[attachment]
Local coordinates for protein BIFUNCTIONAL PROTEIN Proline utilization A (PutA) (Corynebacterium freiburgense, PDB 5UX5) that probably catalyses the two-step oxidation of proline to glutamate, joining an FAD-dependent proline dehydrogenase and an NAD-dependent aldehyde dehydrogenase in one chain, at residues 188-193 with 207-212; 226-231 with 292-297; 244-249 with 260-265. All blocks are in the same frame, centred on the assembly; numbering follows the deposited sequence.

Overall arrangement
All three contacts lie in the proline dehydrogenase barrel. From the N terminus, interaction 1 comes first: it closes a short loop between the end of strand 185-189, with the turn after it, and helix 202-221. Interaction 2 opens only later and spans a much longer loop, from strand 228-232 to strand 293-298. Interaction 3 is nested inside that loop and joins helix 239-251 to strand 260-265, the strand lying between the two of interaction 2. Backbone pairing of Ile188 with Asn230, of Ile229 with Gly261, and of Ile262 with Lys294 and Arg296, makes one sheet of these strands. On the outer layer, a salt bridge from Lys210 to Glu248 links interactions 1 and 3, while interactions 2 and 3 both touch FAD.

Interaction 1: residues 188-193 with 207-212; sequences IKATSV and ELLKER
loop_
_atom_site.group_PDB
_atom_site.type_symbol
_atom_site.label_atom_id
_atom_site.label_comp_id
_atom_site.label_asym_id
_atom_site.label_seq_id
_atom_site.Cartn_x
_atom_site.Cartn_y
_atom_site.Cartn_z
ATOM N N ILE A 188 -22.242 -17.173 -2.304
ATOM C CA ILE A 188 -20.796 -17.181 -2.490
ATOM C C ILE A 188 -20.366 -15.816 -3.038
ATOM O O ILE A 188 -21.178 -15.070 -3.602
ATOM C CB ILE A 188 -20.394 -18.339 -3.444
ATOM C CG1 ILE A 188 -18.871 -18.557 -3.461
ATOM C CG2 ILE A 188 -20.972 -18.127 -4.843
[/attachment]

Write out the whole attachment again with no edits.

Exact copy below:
Local coordinates for protein BIFUNCTIONAL PROTEIN Proline utilization A (PutA) (Corynebacterium freiburgense, PDB 5UX5) that probably catalyses the two-step oxidation of proline to glutamate, joining an FAD-dependent proline dehydrogenase and an NAD-dependent aldehyde dehydrogenase in one chain, at residues 188-193 with 207-212; 226-231 with 292-297; 244-249 with 260-265. All blocks are in the same frame, centred on the assembly; numbering follows the deposited sequence.

Overall arrangement
All three contacts lie in the proline dehydrogenase barrel. From the N terminus, interaction 1 comes first: it closes a short loop between the end of strand 185-189, with the turn after it, and helix 202-221. Interaction 2 opens only later and spans a much longer loop, from strand 228-232 to strand 293-298. Interaction 3 is nested inside that loop and joins helix 239-251 to strand 260-265, the strand lying between the two of interaction 2. Backbone pairing of Ile188 with Asn230, of Ile229 with Gly261, and of Ile262 with Lys294 and Arg296, makes one sheet of these strands. On the outer layer, a salt bridge from Lys210 to Glu248 links interactions 1 and 3, while interactions 2 and 3 both touch FAD.

Interaction 1: residues 188-193 with 207-212; sequences IKATSV and ELLKER
loop_
_atom_site.group_PDB
_atom_site.type_symbol
_atom_site.label_atom_id
_atom_site.label_comp_id
_atom_site.label_asym_id
_atom_site.label_seq_id
_atom_site.Cartn_x
_atom_site.Cartn_y
_atom_site.Cartn_z
ATOM N N ILE A 188 -22.242 -17.173 -2.304
ATOM C CA ILE A 188 -20.796 -17.181 -2.490
ATOM C C ILE A 188 -20.366 -15.816 -3.038
ATOM O O ILE A 188 -21.178 -15.070 -3.602
ATOM C CB ILE A 188 -20.394 -18.339 -3.444
ATOM C CG1 ILE A 188 -18.871 -18.557 -3.461
ATOM C CG2 ILE A 188 -20.972 -18.127 -4.843